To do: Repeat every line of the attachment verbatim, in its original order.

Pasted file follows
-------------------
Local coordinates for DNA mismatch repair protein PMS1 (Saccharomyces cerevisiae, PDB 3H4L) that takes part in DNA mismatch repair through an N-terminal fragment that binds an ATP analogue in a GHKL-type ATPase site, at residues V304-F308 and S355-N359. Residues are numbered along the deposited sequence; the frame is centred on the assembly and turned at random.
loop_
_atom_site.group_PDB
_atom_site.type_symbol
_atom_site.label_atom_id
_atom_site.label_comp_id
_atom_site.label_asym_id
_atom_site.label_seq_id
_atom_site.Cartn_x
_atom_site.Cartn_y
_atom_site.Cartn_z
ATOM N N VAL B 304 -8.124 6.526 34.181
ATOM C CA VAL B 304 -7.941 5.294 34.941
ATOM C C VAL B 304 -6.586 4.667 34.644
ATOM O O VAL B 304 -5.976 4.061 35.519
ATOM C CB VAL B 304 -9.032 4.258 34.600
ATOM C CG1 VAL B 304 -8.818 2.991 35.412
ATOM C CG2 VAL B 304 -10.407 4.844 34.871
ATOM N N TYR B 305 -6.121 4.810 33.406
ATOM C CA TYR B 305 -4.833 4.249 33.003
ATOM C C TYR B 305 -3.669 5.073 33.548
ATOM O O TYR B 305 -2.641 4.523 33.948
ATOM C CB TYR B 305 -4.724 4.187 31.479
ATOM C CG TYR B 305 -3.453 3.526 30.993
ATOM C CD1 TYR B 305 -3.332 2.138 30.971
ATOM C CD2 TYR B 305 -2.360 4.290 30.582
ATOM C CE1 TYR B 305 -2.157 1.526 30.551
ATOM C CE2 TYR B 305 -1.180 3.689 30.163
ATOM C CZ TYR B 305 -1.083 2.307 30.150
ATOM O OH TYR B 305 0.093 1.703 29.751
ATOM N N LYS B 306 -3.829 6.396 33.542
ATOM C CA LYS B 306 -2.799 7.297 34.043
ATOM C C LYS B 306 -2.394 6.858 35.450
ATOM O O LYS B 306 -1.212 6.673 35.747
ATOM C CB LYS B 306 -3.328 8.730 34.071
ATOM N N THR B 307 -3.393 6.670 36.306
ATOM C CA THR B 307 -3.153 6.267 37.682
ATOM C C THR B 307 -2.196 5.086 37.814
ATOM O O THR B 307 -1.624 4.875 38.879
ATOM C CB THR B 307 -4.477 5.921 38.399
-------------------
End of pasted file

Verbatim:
Local coordinates for DNA mismatch repair protein PMS1 (Saccharomyces cerevisiae, PDB 3H4L) that takes part in DNA mismatch repair through an N-terminal fragment that binds an ATP analogue in a GHKL-type ATPase site, at residues V304-F308 and S355-N359. Residues are numbered along the deposited sequence; the frame is centred on the assembly and turned at random.
loop_
_atom_site.group_PDB
_atom_site.type_symbol
_atom_site.label_atom_id
_atom_site.label_comp_id
_atom_site.label_asym_id
_atom_site.label_seq_id
_atom_site.Cartn_x
_atom_site.Cartn_y
_atom_site.Cartn_z
ATOM N N VAL B 304 -8.124 6.526 34.181
ATOM C CA VAL B 304 -7.941 5.294 34.941
ATOM C C VAL B 304 -6.586 4.667 34.644
ATOM O O VAL B 304 -5.976 4.061 35.519
ATOM C CB VAL B 304 -9.032 4.258 34.600
ATOM C CG1 VAL B 304 -8.818 2.991 35.412
ATOM C CG2 VAL B 304 -10.407 4.844 34.871
ATOM N N TYR B 305 -6.121 4.810 33.406
ATOM C CA TYR B 305 -4.833 4.249 33.003
ATOM C C TYR B 305 -3.669 5.073 33.548
ATOM O O TYR B 305 -2.641 4.523 33.948
ATOM C CB TYR B 305 -4.724 4.187 31.479
ATOM C CG TYR B 305 -3.453 3.526 30.993
ATOM C CD1 TYR B 305 -3.332 2.138 30.971
ATOM C CD2 TYR B 305 -2.360 4.290 30.582
ATOM C CE1 TYR B 305 -2.157 1.526 30.551
ATOM C CE2 TYR B 305 -1.180 3.689 30.163
ATOM C CZ TYR B 305 -1.083 2.307 30.150
ATOM O OH TYR B 305 0.093 1.703 29.751
ATOM N N LYS B 306 -3.829 6.396 33.542
ATOM C CA LYS B 306 -2.799 7.297 34.043
ATOM C C LYS B 306 -2.394 6.858 35.450
ATOM O O LYS B 306 -1.212 6.673 35.747
ATOM C CB LYS B 306 -3.328 8.730 34.071
ATOM N N THR B 307 -3.393 6.670 36.306
ATOM C CA THR B 307 -3.153 6.267 37.682
ATOM C C THR B 307 -2.196 5.086 37.814
ATOM O O THR B 307 -1.624 4.875 38.879
ATOM C CB THR B 307 -4.477 5.921 38.399